In order to get to Cave Lod, we had to rent a motorbike. This seems like a re-occurring theme in the Mae Hong Son province. “Mama” from our guest house told us that we could rent a bike no problem, so we waited about 45 minutes before she told us that it wasn’t possible. Undaunted, we walked to the nicer guest house in the area, and they made some calls for us, but told us that there were no bikes for us and that the only place we could get one was in Pai. It looked as if we had definitely arrived in the slow season. After asking even more people, and getting turned down, we returned to our guest house, where Mama’s daughter offered us her bike. We were relieved, because visiting the cave was our only reason for stopping here. What we didn’t know, but learned quickly, was that this was a real motorbike, complete with a clutch. All previous motorbikes that we had used were either automatic or were manual “step-throughs” without a clutch. All you have to do to drive a step-through is step on a pedal to shift up or down. Thankfully, Adam is a quick learner, so off we went to the cave.
About 10 km into the jungle, we came across Cave Lot, a huge cave with a wide river running through it. After paying the entrance and guide fee, we set out with our guide carrying a huge gas powered lamp. As we approached the cave, we could hear thousands of bats and swifts flying in and around the opening of the cave. The opening itself was probably 8 stories high, and just as wide. Our guide signaled for one of the men to come with us, and he prepared a bamboo raft for us to sit on to take us through the cave. The water isn’t that deep in the cave, probably as deep as 2-3 feet in some spots, so the man just jumped in the water, and pushed us along. As we entered the cave, the bats and swifts were circling above us, going about their daily business. It was a really cool feeling, almost like we were in a Batman movie.
We visited three different huge caverns inside the cave complex. Because of the huge torch and lack of lighting in the caves, it really felt like we were exploring something just discovered. The caves were full of huge columns, stalactites and stalagmites, and gigantic sinkholes. The second of the caves even had a pre-historic drawing of an animal with an arrow and a sun. However, due to people touching the picture, it’s been reduced to light shading. The last cave had a bunch of teakwood coffins made from hollowed out trees. According to researchers, these coffins are from 2000-3000 years old (about the same age as the drawing). This last cavern was situated at the other end of the cave, right where many of the bats and swifts live. There was crap everywhere, and as we were pushed through the water, we were barely missing their bombs as they fell above us. Somehow, Tara managed to escape the wrath, but Adam definitely got hit. At the end of the cave, our raft pusher turned into a raft puller, and pulled us back to the entrance of the cave. This must have been a tough job, because we were going upstream. After finishing our visit of the cave, we jumped back on our motorbike and headed back to Soppong. We arrived just in time to catch the next bus to Mae Hong Son, the capital of the province.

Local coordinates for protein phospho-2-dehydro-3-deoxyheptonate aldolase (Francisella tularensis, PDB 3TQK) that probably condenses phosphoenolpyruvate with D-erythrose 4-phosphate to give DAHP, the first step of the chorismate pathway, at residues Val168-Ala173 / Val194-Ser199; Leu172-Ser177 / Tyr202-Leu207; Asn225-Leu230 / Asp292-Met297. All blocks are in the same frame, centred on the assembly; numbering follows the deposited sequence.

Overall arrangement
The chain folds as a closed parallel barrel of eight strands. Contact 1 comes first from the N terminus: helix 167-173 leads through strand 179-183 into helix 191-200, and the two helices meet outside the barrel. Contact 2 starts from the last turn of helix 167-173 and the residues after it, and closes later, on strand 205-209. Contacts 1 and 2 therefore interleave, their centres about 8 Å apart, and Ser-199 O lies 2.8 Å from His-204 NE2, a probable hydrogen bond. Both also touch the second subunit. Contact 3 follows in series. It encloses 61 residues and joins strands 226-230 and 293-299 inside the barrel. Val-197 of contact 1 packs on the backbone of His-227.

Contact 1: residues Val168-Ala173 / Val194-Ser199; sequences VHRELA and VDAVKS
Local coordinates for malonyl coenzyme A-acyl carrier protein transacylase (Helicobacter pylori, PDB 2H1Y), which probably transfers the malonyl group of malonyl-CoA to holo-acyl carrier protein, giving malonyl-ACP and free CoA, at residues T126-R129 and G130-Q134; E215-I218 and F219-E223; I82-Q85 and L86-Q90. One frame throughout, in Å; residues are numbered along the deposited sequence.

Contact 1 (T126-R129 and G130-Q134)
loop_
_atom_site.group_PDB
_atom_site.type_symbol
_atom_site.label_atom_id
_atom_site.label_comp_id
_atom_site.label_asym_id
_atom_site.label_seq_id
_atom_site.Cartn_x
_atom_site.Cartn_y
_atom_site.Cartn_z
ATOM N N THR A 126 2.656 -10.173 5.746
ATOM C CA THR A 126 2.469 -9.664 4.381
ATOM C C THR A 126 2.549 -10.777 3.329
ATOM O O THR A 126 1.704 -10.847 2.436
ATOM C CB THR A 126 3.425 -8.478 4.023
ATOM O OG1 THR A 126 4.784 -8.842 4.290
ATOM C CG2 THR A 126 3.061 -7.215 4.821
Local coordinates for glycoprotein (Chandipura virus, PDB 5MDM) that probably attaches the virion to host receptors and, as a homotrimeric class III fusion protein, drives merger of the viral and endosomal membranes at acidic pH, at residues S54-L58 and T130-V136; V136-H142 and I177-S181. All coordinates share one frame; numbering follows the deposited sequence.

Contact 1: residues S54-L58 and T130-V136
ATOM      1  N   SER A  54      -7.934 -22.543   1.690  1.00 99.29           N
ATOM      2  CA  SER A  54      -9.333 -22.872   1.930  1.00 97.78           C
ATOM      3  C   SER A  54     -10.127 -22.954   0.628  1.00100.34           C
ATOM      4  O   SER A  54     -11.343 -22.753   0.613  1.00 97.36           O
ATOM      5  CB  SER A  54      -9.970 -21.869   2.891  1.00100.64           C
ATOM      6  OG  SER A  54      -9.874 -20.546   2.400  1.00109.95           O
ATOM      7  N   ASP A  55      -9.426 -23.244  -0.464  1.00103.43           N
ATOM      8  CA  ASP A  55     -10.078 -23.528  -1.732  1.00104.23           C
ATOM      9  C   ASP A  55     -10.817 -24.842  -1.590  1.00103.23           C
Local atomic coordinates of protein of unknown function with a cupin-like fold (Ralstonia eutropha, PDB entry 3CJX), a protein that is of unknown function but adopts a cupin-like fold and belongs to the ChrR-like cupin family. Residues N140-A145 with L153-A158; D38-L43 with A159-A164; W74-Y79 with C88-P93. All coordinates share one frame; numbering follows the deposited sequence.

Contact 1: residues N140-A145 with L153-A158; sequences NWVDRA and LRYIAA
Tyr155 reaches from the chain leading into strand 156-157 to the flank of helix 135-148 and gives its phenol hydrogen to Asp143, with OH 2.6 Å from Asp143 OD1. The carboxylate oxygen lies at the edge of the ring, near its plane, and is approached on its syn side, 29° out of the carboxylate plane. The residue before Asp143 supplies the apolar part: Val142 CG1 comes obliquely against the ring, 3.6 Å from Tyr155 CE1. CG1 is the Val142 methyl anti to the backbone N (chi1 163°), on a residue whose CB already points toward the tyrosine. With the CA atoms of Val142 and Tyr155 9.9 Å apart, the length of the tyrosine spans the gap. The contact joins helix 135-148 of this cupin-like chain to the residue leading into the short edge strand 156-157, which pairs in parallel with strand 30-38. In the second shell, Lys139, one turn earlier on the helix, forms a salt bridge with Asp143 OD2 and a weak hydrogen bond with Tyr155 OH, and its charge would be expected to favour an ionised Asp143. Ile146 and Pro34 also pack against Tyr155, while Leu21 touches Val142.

When we arrived in Mae Hong Son, we got caught in the bus scam that was prevalent in Laos. The new bus station had been built just outside the city, and we were forced to take an expensive tuk-tuk ride into the city. When we arrived at our chosen guest house, the girls running the place were very helpful and gave us a map of the area, including distances, and what they recommend to see. After reading about the sites, we decided to rent another motorbike (surprise, surprise) for two days.